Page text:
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January 07, 2013
Faith in your workplace
By Randy Hain *

By Randy Hain *

As we begin a new year, have you considered how to bring your Catholic faith with you to work? Putting God first and blending your faith with every aspect of your life will promote balance and peace, and help you forge a deeper relationship with God. Of course, this is a challenge that takes time and effort.

Pursuing integration will help us become better Christians and reduce the negative effects — mental, emotional, moral — of keeping our faith separate from the rest of our lives. The challenge is to adopt new practices and strategies, not as a bunch of new “to-dos,” but as part of a broader, unifying approach to balance and integration.

We should ask ourselves, “What are some of the real and perceived obstacles we may face to living out our faith at work? What are tangible solutions for overcoming them?” There are never any simple answers and there are times when it will be more of a public struggle to overcome than an inward one. In my conversations with people over the years, the problems they raise fall into five basic categories:

1) “I am afraid of losing my job if I am open about my faith at work.”
2) “Authenticity, integrity, empathy, love, and other characteristics of Christianity are not valued in my company. In fact, they are discouraged.”
3) “I just don’t have the moral courage to be open about my faith.”
4) “I love Christ and his Church, but I don’t always know the appropriate thing to say about my faith.”
5) “I am not comfortable sharing anything personal, especially about my faith.”

Sound familiar? Here are five actionable ideas to help address these objections:

Pray. We will not succeed in this effort without a prayerful life. Say a daily rosary, pray before the Blessed Sacrament during Eucharistic adoration, pray in the morning, pray throughout the day, pray with your kids, and offer up your burdens to the Lord in prayer. Wherever, whenever you are able, just pray.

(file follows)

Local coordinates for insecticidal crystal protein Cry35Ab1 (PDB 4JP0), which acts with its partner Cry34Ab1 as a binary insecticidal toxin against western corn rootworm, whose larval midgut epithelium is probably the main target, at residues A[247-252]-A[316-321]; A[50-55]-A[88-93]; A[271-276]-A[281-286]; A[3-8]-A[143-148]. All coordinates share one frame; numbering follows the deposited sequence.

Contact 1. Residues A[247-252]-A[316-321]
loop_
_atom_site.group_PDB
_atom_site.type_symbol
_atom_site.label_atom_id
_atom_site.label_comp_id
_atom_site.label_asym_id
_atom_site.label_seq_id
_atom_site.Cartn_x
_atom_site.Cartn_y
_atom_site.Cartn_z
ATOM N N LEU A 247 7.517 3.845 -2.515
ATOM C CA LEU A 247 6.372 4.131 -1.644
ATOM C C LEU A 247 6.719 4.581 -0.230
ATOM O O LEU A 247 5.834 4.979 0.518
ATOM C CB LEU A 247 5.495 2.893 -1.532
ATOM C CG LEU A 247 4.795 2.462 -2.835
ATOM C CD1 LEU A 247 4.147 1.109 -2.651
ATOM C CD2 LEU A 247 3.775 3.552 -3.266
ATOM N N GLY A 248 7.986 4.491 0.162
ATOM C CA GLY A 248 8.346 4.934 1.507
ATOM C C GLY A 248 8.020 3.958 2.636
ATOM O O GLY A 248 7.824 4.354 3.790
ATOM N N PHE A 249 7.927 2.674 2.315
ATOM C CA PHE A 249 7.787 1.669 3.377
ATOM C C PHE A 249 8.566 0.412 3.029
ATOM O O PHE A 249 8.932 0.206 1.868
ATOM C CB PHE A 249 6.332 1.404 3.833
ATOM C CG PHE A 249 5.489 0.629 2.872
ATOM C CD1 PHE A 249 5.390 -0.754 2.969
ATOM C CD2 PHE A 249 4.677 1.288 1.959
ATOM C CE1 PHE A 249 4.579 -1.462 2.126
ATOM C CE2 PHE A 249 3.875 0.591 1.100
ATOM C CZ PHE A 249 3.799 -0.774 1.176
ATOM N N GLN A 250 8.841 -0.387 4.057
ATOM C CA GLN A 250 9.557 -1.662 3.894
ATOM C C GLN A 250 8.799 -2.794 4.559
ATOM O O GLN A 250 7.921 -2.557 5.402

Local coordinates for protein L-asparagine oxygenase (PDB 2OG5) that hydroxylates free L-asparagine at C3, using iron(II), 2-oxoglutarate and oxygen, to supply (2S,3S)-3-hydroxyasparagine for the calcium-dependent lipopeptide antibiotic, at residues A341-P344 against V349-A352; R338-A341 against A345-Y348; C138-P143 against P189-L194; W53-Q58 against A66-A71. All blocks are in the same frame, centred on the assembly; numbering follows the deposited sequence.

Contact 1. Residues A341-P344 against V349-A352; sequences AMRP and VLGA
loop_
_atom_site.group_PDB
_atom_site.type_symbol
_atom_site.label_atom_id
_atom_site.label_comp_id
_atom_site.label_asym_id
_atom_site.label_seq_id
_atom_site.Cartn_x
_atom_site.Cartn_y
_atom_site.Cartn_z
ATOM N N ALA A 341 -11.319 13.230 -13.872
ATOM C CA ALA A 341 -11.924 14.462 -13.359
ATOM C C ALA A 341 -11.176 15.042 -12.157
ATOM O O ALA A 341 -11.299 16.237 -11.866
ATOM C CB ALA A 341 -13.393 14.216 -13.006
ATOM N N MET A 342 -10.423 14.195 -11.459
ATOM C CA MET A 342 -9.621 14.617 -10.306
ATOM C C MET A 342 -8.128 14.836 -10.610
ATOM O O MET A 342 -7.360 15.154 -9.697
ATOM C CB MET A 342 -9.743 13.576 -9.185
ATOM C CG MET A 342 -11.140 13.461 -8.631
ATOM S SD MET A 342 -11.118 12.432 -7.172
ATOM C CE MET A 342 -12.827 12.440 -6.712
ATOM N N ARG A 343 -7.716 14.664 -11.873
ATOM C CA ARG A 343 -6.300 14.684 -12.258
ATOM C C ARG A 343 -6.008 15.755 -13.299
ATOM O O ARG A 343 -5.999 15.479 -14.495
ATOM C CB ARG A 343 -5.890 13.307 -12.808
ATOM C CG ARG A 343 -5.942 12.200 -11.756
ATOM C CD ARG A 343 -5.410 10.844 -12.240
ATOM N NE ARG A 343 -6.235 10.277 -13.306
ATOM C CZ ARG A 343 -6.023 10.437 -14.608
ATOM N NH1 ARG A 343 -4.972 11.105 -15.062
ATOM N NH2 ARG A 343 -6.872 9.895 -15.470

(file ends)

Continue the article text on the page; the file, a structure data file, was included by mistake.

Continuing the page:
See Christ in others and allow them to see Christ in you. Look at your coworkers and clients differently. See Christ in each of them and make sure you reflect the joy of Christ back to them.

Join or start a ministry that promotes this effort. Look around your parish for ministries that might help in your effort to integrate or start one with the blessing of your pastor. I have led the business association ministry in my parish for years, where we bring professionals together in the parish (and from surrounding parishes) each month to hear local speakers from the business and professional community discuss their faith journeys. With the right structure and format, it can be the catalyst for encouraging integration on a large scale.

Know your faith. It is easier to embrace the faith in public when we better understand it. One of the underlying causes of the obstacles listed earlier is the fear that we will not be able to explain or defend our Catholicism to others. We should never stop being students, especially of our faith. We should immerse ourselves in Scripture, the Catechism, the Church Fathers, the lives of the saints. This is an important part of our duty as faithful Catholics.

Surrender and put God’s will before our own. This is the most challenging, yet the most rewarding and most necessary action. If we are humble and truly put God first in our lives, everything else will fall into place and integration will occur naturally. Consider St. Augustine’s famous motto: “Love (God) and (then) do what you will.” In other words, if you love God and his will, then you will follow God willingly.

Change starts with acknowledging that Christ should never compete for our time. Living our busy lives and putting him first are not mutually exclusive. Jesus is not to be considered an addition to our lives. He is the reason for our lives. Our employer pays us, but Christ bestows true riches.

Randy Hain, Senior Editor and co-founder of The Integrated Catholic Life™, is the author of three books by Liguori Press: The Catholic Briefcase: Tools for Integrating Faith and Work, Along the Way: Lessons for an Authentic Journey of Faith and Something More: A Professional’s Pursuit of a Meaningful Life.

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